Report confirms Gore water is safe to drink

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Gore and Mataura’s drinking water is safe, a report tabled at the Gore District Council’s Tuesday meeting is reassuring the public.
Chief executive Steve Parry said that, in light of the recent campylobacter outbreak in Havelock North, a question and answer sheet had been compiled to allay any fears Gore might be exposed to similar risks.
Council 3 Waters asset manager Matt Bayliss said one of the key barriers to preventing a bacterial outbreak such as campylobacter was the disinfection of water with chlorine.
‘‘Providing the water is treated with the correct amount of chlorine, any bacteria [in] the water supply will be killed by the chlorine,’’ Mr Bayliss said in the report.
It was understood the Havelock North water supply had not been disinfected with chlorine, he said.
Turbidity and chlorine levels in water are recognised as key indicators of drinking water quality.
While E. coli was detected at the raw water source — particularly at the Pleura Dam, which supplied water to Mataura households — chlorination removed the bacteria along with any health risks.
‘‘At all three of the council’s water treatment facilities, turbidity and chlorine are continuously monitored with online equipment,’’ he said.
If any of the parameters moved outside a set range, it triggered an alarm sent to an on-call phone. The on-call phone was manned 24 hours a day, allowing an immediate response.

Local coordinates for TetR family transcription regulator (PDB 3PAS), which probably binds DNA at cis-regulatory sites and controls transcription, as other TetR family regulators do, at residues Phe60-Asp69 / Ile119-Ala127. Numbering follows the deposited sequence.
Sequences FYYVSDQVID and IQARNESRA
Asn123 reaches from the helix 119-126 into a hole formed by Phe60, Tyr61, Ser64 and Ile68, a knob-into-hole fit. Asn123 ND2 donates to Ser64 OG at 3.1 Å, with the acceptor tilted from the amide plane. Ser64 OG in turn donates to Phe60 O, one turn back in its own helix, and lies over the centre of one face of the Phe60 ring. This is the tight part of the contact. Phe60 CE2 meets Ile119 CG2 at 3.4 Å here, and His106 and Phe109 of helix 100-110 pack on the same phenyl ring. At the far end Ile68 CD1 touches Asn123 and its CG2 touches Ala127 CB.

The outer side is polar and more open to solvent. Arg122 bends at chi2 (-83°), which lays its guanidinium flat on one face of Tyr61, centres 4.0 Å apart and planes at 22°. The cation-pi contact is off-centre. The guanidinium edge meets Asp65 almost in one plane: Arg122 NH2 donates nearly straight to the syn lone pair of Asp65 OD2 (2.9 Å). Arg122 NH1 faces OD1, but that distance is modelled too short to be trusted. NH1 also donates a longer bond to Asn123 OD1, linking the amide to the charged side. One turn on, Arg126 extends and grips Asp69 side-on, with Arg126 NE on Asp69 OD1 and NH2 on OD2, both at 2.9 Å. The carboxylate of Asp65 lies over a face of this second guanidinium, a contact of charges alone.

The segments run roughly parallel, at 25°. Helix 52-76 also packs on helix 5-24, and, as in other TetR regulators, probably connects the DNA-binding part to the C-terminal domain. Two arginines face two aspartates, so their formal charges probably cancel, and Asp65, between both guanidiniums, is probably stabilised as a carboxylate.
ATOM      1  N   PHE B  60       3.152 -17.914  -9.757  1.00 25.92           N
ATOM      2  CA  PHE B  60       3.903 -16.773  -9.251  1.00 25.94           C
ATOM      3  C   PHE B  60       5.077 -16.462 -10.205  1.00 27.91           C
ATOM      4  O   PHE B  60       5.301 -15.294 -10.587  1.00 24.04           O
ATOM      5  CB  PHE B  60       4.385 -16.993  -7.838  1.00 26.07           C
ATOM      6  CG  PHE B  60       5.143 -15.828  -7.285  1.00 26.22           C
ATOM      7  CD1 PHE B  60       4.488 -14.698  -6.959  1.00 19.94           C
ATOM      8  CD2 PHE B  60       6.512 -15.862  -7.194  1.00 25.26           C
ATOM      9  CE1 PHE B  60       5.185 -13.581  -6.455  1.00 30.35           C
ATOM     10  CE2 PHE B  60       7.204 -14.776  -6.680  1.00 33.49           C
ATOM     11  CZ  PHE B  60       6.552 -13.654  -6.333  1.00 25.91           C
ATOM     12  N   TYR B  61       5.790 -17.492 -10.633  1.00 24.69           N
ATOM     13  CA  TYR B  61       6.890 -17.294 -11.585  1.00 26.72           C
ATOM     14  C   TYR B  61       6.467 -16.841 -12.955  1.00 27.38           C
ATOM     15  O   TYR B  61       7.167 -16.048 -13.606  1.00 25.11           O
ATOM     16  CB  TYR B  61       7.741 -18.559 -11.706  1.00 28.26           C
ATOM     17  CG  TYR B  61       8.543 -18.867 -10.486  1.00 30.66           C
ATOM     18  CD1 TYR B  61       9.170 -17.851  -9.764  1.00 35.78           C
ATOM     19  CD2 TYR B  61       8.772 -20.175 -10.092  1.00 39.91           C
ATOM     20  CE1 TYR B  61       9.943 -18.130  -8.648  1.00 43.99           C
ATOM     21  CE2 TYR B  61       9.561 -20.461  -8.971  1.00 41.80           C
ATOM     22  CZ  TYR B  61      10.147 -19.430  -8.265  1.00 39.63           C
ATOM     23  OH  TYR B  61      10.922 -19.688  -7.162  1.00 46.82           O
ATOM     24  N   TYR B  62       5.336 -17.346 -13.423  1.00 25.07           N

‘‘This provides time to respond prior to the water quality dropping below a safe drinking level,’’ he said.
In addition, there was weekly sampling at the water source, treatment plant and one varying location in each network.
Since 2013 there had been no positive detections in Gore or Mataura networks of E. coli. There was one detection of E. coli at the East Gore treatment plant in April, 2013. Further testing found no ongoing presence of the bacteria.
‘‘There have been no detections of E. coli at the Hilbre Avenue and Mataura water treatment plants.’’
At the Gore raw water source there were generally one or two low E. coli detections a year at the Coopers and Jacobstown wells.
The exception to this was when emergency pumping was being carried out during very dry periods.